G. Experimental Infection of Bacterial Isolate in Healthy L. rohita
Infectivity of the new bacterial isolate from the naturally infected fish was studied in healthy individuals. Immersion, intramuscular and oral route of administrations were followed to determine the mode of infection and the pathogenicity of bacterial isolate in healthy carp, Labeo rohita based on the standard protocols [16], [17].
H. Preparation of Bacterial Inoculum
The bacterial cultures isolated from naturally infected fish was grown on nutrient agar for use in pathogenicity experiments. The pathogenicity of the bacterial isolate was tested by bath immersion, intramuscular injection and oral administration. The bacterial count was determined by standard dilution and plating methods [18].
I. Experimental Infection by Immersion Method
The experiment was carried out by following [11] with some modifications. Healthy fish (12 fish per tank) were reared in aquarium tanks of 75 L capacity containing sterilized freshwater with continuous aeration. Air stones and air tubes were sterilized by immersing them in 5% sodium hypochlorite and by washing them thoroughly with sterilized water before use. The tanks were covered to prevent contamination. Aseptic techniques were used throughout the experiment. Fish were fed with commercial fish feed. For the experimentally induced infection, the fish were exposed to different concentrations of bacterial cells (103,104, 105, 106 and 107 CFU ml −1). The control consisted of fish exposed to sterilize freshwater alone.
J. Infection by Intramuscular Injection
The experiment was carried out by following [11] with some modifications. Fish (12 per dosage and tank) were maintained in 100 L FRB tank containing sterilized freshwater at room temperature. The bacterial isolate was inoculated into healthy fish through intramuscular injection, near the dorsal fin at doses of 103,104, 105, 106 or 107 CFU per animal. Control fish were inoculated only with sterile PBS buffer.
K. Oral Infection
Fish were individually secluded in the aquarium tanks and starved for 24 h. Each fish was fed with a piece of fish meat which was injected with 1 ml of bacterial suspension (1012 CFU). The fish were fed thrice, with an interval of 8 h. After the last feeding with infected meat, the animals were fed with non-infected meat for 7 days. In the control group, fish were fed only with non-infected meat. In all experiments, animals were examined once in 8 h a day for clinical signs of disease and mortality.
L. Confirmation of pathogenicity
The specific action of the bacterial sample isolated from naturally infected fish as a pathogen was confirmed by re-isolating the bacterium from the liver, gill and ulcerative skin of moribund fish to fulfil Koch's postulates. The samples were inoculated on trypticase soy agar plates by spread plate technique for the isolation of bacterial pathogen. The isolated bacteria were recognized using the earlier described procedure.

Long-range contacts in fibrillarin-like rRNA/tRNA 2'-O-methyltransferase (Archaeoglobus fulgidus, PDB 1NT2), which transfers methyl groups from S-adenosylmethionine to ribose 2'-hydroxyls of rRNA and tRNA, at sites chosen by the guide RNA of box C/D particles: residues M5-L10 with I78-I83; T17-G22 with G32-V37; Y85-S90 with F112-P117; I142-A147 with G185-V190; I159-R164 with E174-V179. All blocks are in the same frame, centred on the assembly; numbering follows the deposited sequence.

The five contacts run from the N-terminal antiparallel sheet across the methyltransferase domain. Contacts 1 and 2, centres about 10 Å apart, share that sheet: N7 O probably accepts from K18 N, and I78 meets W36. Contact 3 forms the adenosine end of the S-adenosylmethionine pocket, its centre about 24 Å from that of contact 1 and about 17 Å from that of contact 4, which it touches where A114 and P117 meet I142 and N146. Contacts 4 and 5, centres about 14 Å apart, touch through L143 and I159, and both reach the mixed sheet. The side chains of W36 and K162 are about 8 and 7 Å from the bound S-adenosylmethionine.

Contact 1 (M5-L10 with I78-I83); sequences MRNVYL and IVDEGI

The physico-chemical features of the fish farm water were determined. The ranges of temperature, pH, DO, BOD and COD were: 26-30 °C, 6.3-8.1, 5.7-7.1 mg/L, 2.36-2.89 mg/L and 183-209 mg/L, respectively. A high temperature of 30 °C was recorded during summer. Death of fish due to bacterial pathogen extended to 99-100% within 2-3 days after the presence of ulcer on the surface of infected fish samples. The clinical signs of the diseased fish contained ulcerative lesions on the abdomen/body surface and bases of the pectoral fin with reddish color on the surface of the infected portions.The bacterial inoculum prepared from ulcerative tissue samples of diseased fish alone produced clinical indication of ulcerative abrasion in the disease free, healthy L. rohita fish under experimental condition. Studies were carried out on different organs like ulcerative skin, liver and gill acquired from the infected fish samples. Single prevailing bacterial culture isolated from each of the media was tested for their infectivity in the healthy L. rohita, but the bacterial isolate from trypticase soy agar and nutrient agar alone resulted mortality and reproduced the signs of ulcerative lesions in healthy L. rohita. This specific bacterial isolate alone was selected and identified based on the colony morphology, biochemical, physiological and molecular identification. Colonies grown on TSA plates were Gram-negative rods, motile, circular, 2.1 – 2.2 mm in diameter, slimy and convex. Colonies are smooth with entire edges and an intense characteristic smell was produced with growth on trypticase soy agar. The biochemical characterization of the bacterial culture resulted in positive for citrate, inositol, glycerol, gelatin, sorbitol, lyxose, DMannose, D-Serine, catalase, indole, phenyl alanine, glucose, nitrate reduction, trehalose, and methyl red. Negative results for D-Mannitol, D-Xylose, cellobiose, esculin, sorbitol, pigmentation, oxidase, lactose, arginine dihydrolase, lysine decarboxylase, ornithine decarboxylase, H2S, Voges-Proskauer, gas from glucose, L-Arabinose, maltose, raffinose, salicin, D-Xylose, deoxyrinonuclease and lipase.Based on thebiology, biochemical characterization and morphology of the isolated bacteria from infected L. rohita was tentatively identified as P. stuartii like bacterium. Further confirmation of P. stuartii– like bacterium by analyzing its 16S rRNA gene was performed using PCR. For this, bacterial universal primers 27f & 1525r were used for the amplification of 16S rRNA gene and the results wereshown in Fig.1. The sequencing of the strain discovered a homology of 99% with P. stuartii. Hence it is a Providencia sp. with features of P. stuartii.